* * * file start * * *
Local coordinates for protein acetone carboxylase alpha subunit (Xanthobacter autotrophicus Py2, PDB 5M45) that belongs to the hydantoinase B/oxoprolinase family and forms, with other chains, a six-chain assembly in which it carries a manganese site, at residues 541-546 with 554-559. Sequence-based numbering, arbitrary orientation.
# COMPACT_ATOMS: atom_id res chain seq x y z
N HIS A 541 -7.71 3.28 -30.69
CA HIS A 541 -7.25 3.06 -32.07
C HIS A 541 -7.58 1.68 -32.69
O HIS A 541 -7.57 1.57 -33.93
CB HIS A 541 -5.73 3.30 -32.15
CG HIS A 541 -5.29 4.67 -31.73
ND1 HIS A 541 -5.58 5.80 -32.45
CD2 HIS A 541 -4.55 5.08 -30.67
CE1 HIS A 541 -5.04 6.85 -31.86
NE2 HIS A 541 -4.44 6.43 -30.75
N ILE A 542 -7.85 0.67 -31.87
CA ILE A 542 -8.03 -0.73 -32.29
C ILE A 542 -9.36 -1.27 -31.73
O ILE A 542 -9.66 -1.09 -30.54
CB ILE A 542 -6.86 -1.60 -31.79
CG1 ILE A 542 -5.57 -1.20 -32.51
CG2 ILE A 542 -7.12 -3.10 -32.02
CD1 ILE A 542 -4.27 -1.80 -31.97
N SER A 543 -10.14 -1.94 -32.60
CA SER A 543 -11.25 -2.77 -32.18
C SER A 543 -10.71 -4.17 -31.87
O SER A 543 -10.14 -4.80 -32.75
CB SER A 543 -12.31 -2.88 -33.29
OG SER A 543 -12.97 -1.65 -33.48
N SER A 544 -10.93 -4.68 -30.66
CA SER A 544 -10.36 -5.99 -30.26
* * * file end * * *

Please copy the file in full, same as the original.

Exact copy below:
Local coordinates for protein acetone carboxylase alpha subunit (Xanthobacter autotrophicus Py2, PDB 5M45) that belongs to the hydantoinase B/oxoprolinase family and forms, with other chains, a six-chain assembly in which it carries a manganese site, at residues 541-546 with 554-559. Sequence-based numbering, arbitrary orientation.
# COMPACT_ATOMS: atom_id res chain seq x y z
N HIS A 541 -7.71 3.28 -30.69
CA HIS A 541 -7.25 3.06 -32.07
C HIS A 541 -7.58 1.68 -32.69
O HIS A 541 -7.57 1.57 -33.93
CB HIS A 541 -5.73 3.30 -32.15
CG HIS A 541 -5.29 4.67 -31.73
ND1 HIS A 541 -5.58 5.80 -32.45
CD2 HIS A 541 -4.55 5.08 -30.67
CE1 HIS A 541 -5.04 6.85 -31.86
NE2 HIS A 541 -4.44 6.43 -30.75
N ILE A 542 -7.85 0.67 -31.87
CA ILE A 542 -8.03 -0.73 -32.29
C ILE A 542 -9.36 -1.27 -31.73
O ILE A 542 -9.66 -1.09 -30.54
CB ILE A 542 -6.86 -1.60 -31.79
CG1 ILE A 542 -5.57 -1.20 -32.51
CG2 ILE A 542 -7.12 -3.10 -32.02
CD1 ILE A 542 -4.27 -1.80 -31.97
N SER A 543 -10.14 -1.94 -32.60
CA SER A 543 -11.25 -2.77 -32.18
C SER A 543 -10.71 -4.17 -31.87
O SER A 543 -10.14 -4.80 -32.75
CB SER A 543 -12.31 -2.88 -33.29
OG SER A 543 -12.97 -1.65 -33.48
N SER A 544 -10.93 -4.68 -30.66
CA SER A 544 -10.36 -5.99 -30.26